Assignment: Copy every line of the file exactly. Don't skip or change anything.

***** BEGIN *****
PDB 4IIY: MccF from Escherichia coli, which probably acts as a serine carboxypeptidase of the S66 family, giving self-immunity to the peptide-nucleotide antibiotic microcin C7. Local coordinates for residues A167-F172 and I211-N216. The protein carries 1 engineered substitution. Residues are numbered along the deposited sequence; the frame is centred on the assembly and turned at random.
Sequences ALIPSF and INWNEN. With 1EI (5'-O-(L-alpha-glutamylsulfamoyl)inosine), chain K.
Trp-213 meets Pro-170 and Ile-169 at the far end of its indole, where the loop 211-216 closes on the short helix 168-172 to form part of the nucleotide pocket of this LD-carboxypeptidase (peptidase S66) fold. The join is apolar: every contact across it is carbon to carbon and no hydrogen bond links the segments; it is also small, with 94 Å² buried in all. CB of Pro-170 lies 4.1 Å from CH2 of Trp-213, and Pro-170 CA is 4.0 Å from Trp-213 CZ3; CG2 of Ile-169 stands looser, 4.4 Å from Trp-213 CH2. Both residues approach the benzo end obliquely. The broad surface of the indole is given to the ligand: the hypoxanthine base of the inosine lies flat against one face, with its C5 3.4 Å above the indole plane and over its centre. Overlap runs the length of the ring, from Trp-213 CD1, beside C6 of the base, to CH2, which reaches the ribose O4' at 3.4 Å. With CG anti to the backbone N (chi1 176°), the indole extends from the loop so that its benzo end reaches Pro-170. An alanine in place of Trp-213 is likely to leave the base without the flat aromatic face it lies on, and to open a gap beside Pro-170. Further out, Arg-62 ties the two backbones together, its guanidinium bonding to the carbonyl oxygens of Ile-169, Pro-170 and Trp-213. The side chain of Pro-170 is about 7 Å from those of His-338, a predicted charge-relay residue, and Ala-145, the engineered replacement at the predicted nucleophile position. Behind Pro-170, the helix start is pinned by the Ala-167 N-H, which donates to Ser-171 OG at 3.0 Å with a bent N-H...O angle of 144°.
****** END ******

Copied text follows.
PDB 4IIY: MccF from Escherichia coli, which probably acts as a serine carboxypeptidase of the S66 family, giving self-immunity to the peptide-nucleotide antibiotic microcin C7. Local coordinates for residues A167-F172 and I211-N216. The protein carries 1 engineered substitution. Residues are numbered along the deposited sequence; the frame is centred on the assembly and turned at random.
Sequences ALIPSF and INWNEN. With 1EI (5'-O-(L-alpha-glutamylsulfamoyl)inosine), chain K.
Trp-213 meets Pro-170 and Ile-169 at the far end of its indole, where the loop 211-216 closes on the short helix 168-172 to form part of the nucleotide pocket of this LD-carboxypeptidase (peptidase S66) fold. The join is apolar: every contact across it is carbon to carbon and no hydrogen bond links the segments; it is also small, with 94 Å² buried in all. CB of Pro-170 lies 4.1 Å from CH2 of Trp-213, and Pro-170 CA is 4.0 Å from Trp-213 CZ3; CG2 of Ile-169 stands looser, 4.4 Å from Trp-213 CH2. Both residues approach the benzo end obliquely. The broad surface of the indole is given to the ligand: the hypoxanthine base of the inosine lies flat against one face, with its C5 3.4 Å above the indole plane and over its centre. Overlap runs the length of the ring, from Trp-213 CD1, beside C6 of the base, to CH2, which reaches the ribose O4' at 3.4 Å. With CG anti to the backbone N (chi1 176°), the indole extends from the loop so that its benzo end reaches Pro-170. An alanine in place of Trp-213 is likely to leave the base without the flat aromatic face it lies on, and to open a gap beside Pro-170. Further out, Arg-62 ties the two backbones together, its guanidinium bonding to the carbonyl oxygens of Ile-169, Pro-170 and Trp-213. The side chain of Pro-170 is about 7 Å from those of His-338, a predicted charge-relay residue, and Ala-145, the engineered replacement at the predicted nucleophile position. Behind Pro-170, the helix start is pinned by the Ala-167 N-H, which donates to Ser-171 OG at 3.0 Å with a bent N-H...O angle of 144°.